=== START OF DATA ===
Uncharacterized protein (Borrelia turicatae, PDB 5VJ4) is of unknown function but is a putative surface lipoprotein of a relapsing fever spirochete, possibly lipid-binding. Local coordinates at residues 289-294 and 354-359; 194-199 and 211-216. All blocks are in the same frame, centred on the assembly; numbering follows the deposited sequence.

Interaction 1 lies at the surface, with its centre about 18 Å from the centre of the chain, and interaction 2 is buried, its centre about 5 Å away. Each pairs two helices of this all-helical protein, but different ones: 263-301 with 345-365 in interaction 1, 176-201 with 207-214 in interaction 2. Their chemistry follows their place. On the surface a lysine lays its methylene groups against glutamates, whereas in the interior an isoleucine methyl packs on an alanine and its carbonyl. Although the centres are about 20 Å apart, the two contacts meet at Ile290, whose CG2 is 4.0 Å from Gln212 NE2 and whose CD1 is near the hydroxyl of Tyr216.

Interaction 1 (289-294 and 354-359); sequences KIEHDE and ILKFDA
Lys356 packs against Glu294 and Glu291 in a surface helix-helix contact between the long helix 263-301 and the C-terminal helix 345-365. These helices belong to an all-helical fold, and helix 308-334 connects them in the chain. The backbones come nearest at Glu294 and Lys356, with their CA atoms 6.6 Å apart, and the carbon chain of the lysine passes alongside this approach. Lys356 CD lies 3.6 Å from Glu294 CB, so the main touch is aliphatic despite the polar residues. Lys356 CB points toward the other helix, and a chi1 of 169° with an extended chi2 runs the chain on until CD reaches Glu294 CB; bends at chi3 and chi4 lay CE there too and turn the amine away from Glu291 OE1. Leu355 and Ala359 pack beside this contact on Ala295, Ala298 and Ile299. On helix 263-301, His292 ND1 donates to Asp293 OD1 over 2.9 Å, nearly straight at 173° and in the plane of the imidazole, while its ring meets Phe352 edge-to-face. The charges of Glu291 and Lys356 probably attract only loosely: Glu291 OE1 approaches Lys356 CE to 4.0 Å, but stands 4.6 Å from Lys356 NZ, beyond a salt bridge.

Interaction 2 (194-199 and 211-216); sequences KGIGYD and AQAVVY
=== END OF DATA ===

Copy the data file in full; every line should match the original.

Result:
Uncharacterized protein (Borrelia turicatae, PDB 5VJ4) is of unknown function but is a putative surface lipoprotein of a relapsing fever spirochete, possibly lipid-binding. Local coordinates at residues 289-294 and 354-359; 194-199 and 211-216. All blocks are in the same frame, centred on the assembly; numbering follows the deposited sequence.

Interaction 1 lies at the surface, with its centre about 18 Å from the centre of the chain, and interaction 2 is buried, its centre about 5 Å away. Each pairs two helices of this all-helical protein, but different ones: 263-301 with 345-365 in interaction 1, 176-201 with 207-214 in interaction 2. Their chemistry follows their place. On the surface a lysine lays its methylene groups against glutamates, whereas in the interior an isoleucine methyl packs on an alanine and its carbonyl. Although the centres are about 20 Å apart, the two contacts meet at Ile290, whose CG2 is 4.0 Å from Gln212 NE2 and whose CD1 is near the hydroxyl of Tyr216.

Interaction 1 (289-294 and 354-359); sequences KIEHDE and ILKFDA
Lys356 packs against Glu294 and Glu291 in a surface helix-helix contact between the long helix 263-301 and the C-terminal helix 345-365. These helices belong to an all-helical fold, and helix 308-334 connects them in the chain. The backbones come nearest at Glu294 and Lys356, with their CA atoms 6.6 Å apart, and the carbon chain of the lysine passes alongside this approach. Lys356 CD lies 3.6 Å from Glu294 CB, so the main touch is aliphatic despite the polar residues. Lys356 CB points toward the other helix, and a chi1 of 169° with an extended chi2 runs the chain on until CD reaches Glu294 CB; bends at chi3 and chi4 lay CE there too and turn the amine away from Glu291 OE1. Leu355 and Ala359 pack beside this contact on Ala295, Ala298 and Ile299. On helix 263-301, His292 ND1 donates to Asp293 OD1 over 2.9 Å, nearly straight at 173° and in the plane of the imidazole, while its ring meets Phe352 edge-to-face. The charges of Glu291 and Lys356 probably attract only loosely: Glu291 OE1 approaches Lys356 CE to 4.0 Å, but stands 4.6 Å from Lys356 NZ, beyond a salt bridge.

Interaction 2 (194-199 and 211-216); sequences KGIGYD and AQAVVY